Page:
|10 October, 2019

Jordan ranks 7th most competitive Arab economy in global report

The Kingdom's performance saw an improvement of three points compared to its 2018 ranking

Image used for illustrative purpose. High Angle View Of City Buildings During Sunset Photo Taken In Amman, Jordan.

Image used for illustrative purpose. High Angle View Of City Buildings During Sunset Photo Taken In Amman, Jordan.

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AMMAN — Jordan ranked as the 7th most competitive Arab economy according to the World Economic Forum's (WEF) Global Competitiveness Report 2019, which was published on Wednesday.

The Kingdom's performance saw an improvement of three points compared to its 2018 ranking, ranking 70th on the global index, according to the report.

The United Arab Emirates (UAE) led the regional rankings at 25th globally, followed by Qatar (29th) and Saudi Arabia (36th), the report stated. Oman, Lebanon and Yemen witnessed drops in their performance.

In the report, Singapore was listed as the world's most competitive economy with a score of 84.8 (+1.3 points) during 2019, while the US remained the most competitive large economy in the world, ranking 2nd on the global index.

The WEF report said that the Arab world has made significant improvements in the ICT sector, as many Arab countries have built a sound infrastructure.

The World Bank also listed Jordan among 20 countries whose "ease of doing business" score has improved, according to a ranking published on its website at the end of September.

Areas of improvement for Jordan include obtaining credit, paying taxes and resolving insolvency, according to the report.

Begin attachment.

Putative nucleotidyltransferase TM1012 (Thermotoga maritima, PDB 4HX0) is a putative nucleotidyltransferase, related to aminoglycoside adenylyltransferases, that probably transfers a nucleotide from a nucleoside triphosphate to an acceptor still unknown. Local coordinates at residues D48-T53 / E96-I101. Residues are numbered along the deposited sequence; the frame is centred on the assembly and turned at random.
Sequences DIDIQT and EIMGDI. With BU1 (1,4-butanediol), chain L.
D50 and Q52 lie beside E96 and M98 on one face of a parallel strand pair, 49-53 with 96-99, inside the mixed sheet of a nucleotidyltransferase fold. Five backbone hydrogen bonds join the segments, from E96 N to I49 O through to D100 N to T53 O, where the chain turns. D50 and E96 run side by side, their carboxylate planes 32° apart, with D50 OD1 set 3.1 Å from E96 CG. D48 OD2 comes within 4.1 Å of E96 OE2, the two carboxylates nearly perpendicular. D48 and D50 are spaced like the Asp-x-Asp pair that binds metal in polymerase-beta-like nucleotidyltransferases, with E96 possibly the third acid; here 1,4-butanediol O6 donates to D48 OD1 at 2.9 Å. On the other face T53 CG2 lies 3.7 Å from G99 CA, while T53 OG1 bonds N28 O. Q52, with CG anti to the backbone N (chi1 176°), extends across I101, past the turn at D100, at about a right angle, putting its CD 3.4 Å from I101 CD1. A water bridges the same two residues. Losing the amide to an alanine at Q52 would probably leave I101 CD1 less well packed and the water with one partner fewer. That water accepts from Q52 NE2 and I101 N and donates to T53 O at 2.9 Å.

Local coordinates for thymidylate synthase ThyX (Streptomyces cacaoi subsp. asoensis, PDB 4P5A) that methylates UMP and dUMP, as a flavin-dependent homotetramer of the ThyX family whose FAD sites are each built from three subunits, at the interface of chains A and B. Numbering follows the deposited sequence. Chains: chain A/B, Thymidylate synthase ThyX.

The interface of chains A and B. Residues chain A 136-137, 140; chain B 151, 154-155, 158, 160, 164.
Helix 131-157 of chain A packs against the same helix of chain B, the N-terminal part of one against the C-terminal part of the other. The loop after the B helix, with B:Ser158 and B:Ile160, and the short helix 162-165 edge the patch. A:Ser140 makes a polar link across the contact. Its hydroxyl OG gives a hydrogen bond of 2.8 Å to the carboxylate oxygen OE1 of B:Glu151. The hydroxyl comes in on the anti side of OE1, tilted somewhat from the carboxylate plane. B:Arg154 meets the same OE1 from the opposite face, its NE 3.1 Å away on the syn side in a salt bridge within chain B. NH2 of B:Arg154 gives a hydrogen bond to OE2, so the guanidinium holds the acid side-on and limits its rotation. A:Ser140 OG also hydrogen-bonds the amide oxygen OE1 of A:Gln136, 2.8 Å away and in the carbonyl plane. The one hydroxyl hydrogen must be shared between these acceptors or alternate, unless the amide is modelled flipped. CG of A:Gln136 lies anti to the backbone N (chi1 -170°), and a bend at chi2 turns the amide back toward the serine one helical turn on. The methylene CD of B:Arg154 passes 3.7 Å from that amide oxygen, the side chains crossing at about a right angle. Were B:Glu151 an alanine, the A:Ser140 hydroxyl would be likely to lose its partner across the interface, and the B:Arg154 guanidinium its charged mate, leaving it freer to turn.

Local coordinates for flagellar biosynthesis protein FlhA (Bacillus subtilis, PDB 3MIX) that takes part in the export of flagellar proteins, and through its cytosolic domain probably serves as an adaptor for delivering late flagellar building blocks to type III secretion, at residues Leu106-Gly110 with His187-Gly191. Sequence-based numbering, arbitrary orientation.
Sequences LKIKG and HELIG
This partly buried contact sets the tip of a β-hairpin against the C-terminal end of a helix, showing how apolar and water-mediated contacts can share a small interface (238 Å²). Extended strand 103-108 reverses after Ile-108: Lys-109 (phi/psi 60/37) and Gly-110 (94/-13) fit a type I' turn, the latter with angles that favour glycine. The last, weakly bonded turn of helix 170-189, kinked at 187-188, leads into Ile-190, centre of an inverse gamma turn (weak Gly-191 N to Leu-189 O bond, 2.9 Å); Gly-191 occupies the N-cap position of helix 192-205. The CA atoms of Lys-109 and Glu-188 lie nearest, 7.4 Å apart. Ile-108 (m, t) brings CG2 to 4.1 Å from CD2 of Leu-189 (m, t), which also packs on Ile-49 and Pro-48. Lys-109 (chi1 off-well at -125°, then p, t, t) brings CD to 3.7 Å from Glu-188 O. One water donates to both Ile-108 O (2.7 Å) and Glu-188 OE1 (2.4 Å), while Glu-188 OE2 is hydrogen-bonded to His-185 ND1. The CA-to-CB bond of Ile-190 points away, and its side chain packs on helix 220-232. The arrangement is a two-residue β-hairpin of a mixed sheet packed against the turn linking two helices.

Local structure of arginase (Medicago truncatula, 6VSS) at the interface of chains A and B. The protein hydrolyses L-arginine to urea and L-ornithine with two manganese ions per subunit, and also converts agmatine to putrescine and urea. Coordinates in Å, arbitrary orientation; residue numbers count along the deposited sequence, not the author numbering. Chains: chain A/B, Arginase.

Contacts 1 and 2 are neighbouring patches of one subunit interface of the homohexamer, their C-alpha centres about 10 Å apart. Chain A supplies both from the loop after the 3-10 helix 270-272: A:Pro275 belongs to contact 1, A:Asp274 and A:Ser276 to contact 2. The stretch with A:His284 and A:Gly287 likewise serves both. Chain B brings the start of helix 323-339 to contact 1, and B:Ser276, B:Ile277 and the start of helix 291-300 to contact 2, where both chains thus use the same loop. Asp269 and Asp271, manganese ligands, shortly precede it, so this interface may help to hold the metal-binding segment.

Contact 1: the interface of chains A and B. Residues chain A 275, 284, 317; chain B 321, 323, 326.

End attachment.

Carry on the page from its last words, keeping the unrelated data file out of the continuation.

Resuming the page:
Jordan expanded access to credit after the credit bureau began offering credit scores to banks and other financial institutions, the report said.

It also introduced a new law on secure transactions, which regulates functional equivalents to loans secured with movable property, such as financial leases and fiduciary transfer of title.

Economist Mazen Marji said on Wednesday that the indicators that have shown improvement are still a part of the big issues facing the economy, noting that the Kingdom should continue to work on the larger issues of debt, unemployment, poverty, budget and trade balance deficiencies, in addition to corruption and tax evasion.

Marji told The Jordan Times over the phone that all these problems hinder the national economy's growth and should be addressed to improve the score and rank of the Kingdom on international indexes.

"We need to work more towards achieving progress in the main indicators. When these are addressed and resolved, the economy will grow better," he concluded.

Earlier at the launch of the World Bank report, economist Husam Ayesh told The Jordan Times that the government works continuously to improve Jordan's business environment in order to attract investments and boost the economy.

Ayesh said that processing taxes has become more efficient, regulations governing credit have improved over time and many other indicators have shown progress, but Jordan must work hard in order to see rise in the country's ranking.

"We need to significantly improve more indicators due to their importance in economic performance and attracting investors, which will ultimately ease the transition into an economy that is able to offer advanced investment and a safe environment for all investors," Ayesh said at the time.

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